Which advance in biology resulted in improvements in cell technology? If you’re asking this question as a student, then the answer is both “both” and “not both.” As a student, I was interested in knowing which advance in biology resulted in advances in cell technology, but not necessarily because of the importance of the answer.
As a pre-med student, I was quite interested in the changes that occurred in cells as we went through puberty and into adulthood. The changes seemed to be rather static at times, but there were always new and interesting things happening in the human body. I enjoyed reading about these changes, particularly as they related to how the body worked. And I’m still interested in the changes that occur in cells – what they do to the human body and how they relate to disease and aging.
But as a doctor and later an undergraduate researcher, I became more interested in what technology was leading to and resulted in the field of biomedical research. And I began to wonder what the answer would be to the question, “Which advance in biology resulted in advancements in cell technology?” After all, many of the same questions that I had asked as a student emerged as questions I asked of those in the field. One question was whether or not fertilization caused changes in DNA. Another was as to whether or not transcription factors affected cellular growth and development.
These questions elicited some interesting responses from people who study the cell. The first point that someone gave me was that no one can answer the question,” Which advance in biology resulted in advancements in cell technology? “, without answering the questions themselves. Different cells function differently, and so they change and grow in different ways. And so there are multiple factors that combine to determine how well each cell will work and develop.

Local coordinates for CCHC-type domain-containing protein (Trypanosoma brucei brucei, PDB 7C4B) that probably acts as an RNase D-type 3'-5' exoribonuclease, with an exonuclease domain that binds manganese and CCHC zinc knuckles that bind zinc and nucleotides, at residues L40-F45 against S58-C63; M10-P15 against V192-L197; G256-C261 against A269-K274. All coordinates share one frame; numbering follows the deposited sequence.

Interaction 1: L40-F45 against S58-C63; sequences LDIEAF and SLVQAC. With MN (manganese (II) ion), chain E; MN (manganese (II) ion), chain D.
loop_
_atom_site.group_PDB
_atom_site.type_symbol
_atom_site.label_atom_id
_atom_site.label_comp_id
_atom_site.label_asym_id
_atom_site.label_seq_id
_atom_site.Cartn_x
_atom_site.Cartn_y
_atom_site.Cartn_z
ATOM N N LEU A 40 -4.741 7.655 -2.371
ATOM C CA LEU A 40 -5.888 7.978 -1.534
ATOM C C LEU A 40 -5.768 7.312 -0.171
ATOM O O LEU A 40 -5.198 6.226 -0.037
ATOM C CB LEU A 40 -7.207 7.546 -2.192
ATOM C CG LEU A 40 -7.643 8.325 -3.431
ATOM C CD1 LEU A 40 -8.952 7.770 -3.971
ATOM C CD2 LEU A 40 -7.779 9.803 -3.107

Someone else mentioned that there is a limit to what science can say about an increase in a certain quality or rate of growth, like making cells grow faster or more efficiently. Meaning that we may never actually see such an increase. And this is true. We don’t know what nature is capable of. And this is true of the cell too.
But another question I asked was as to whether or not an increase in any of the traits which scientists consider to be a good thing is an advance in cell technology. And again, the answer is no. Because again, we don’t know which of these traits will be important for a future person to have, and if there was, we wouldn’t have to study those traits, which is part of the reason we have to study all the cells that make up the human body, because we need them for so many things in our lives.
The question, then, comes back to the original question I posed at the beginning, which was, “How did biology get started on this path that is now in use?” It may have started off with an accidental discovery that sort of thing. But it is a slow progression. And it was the goal of the people who discover these things to eventually come up with a system of cells that will serve all of us better than anything that has been created before. And that is an advance in biology that is a real advance.
So to answer the question, “What which advance in biology resulted in advancements in cell technology?” It was the development of the wheel, and it paved the way for many more developments in biology, including, but not limited to, the development of the eye, the development of the immune system, the development of skin, and many others. It is an incredible story, one that has been told and retold for thousands of years. Now we have a new version of that same story, telling us how the genetic code helped to create the animal we are today.